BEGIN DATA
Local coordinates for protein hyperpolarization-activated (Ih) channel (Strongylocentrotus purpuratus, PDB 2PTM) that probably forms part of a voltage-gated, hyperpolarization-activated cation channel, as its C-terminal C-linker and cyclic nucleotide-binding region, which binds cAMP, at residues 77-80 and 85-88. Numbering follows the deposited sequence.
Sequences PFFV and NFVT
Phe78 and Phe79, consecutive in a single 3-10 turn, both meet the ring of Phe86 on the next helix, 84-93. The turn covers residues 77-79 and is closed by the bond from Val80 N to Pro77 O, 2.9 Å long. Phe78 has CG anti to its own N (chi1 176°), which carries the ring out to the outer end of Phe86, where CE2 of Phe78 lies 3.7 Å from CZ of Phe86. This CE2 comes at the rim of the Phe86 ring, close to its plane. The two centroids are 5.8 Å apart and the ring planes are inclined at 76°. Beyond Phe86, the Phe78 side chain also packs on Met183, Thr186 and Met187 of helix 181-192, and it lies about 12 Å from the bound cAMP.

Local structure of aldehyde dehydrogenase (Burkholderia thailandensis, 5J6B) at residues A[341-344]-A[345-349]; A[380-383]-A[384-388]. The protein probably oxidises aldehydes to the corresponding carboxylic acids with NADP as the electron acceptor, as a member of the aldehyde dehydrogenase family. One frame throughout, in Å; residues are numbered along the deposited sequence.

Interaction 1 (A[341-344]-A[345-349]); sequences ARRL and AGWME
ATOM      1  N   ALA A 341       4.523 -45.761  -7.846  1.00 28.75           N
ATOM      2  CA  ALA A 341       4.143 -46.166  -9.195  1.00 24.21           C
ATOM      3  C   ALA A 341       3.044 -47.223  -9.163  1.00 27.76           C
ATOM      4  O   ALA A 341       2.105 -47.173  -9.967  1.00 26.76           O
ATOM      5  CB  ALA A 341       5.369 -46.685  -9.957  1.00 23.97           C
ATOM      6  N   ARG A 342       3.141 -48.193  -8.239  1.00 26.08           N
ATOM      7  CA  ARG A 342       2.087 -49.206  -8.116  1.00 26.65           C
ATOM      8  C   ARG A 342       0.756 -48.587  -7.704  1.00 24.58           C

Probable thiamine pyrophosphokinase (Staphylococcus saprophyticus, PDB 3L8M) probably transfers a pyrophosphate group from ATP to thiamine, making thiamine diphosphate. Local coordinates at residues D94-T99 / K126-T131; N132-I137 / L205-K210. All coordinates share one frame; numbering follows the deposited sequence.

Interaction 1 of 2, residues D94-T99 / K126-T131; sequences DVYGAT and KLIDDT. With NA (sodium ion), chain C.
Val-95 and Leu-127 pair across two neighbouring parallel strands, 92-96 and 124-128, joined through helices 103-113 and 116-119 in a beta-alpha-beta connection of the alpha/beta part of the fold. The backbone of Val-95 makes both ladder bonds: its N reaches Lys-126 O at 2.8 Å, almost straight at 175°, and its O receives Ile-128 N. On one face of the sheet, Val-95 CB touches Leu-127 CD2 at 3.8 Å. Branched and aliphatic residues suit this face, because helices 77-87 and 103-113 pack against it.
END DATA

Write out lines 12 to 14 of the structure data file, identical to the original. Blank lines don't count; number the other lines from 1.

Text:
ATOM      7  CA  ARG A 342       2.087 -49.206  -8.116  1.00 26.65           C
ATOM      8  C   ARG A 342       0.756 -48.587  -7.704  1.00 24.58           C

Probable thiamine pyrophosphokinase (Staphylococcus saprophyticus, PDB 3L8M) probably transfers a pyrophosphate group from ATP to thiamine, making thiamine diphosphate. Local coordinates at residues D94-T99 / K126-T131; N132-I137 / L205-K210. All coordinates share one frame; numbering follows the deposited sequence.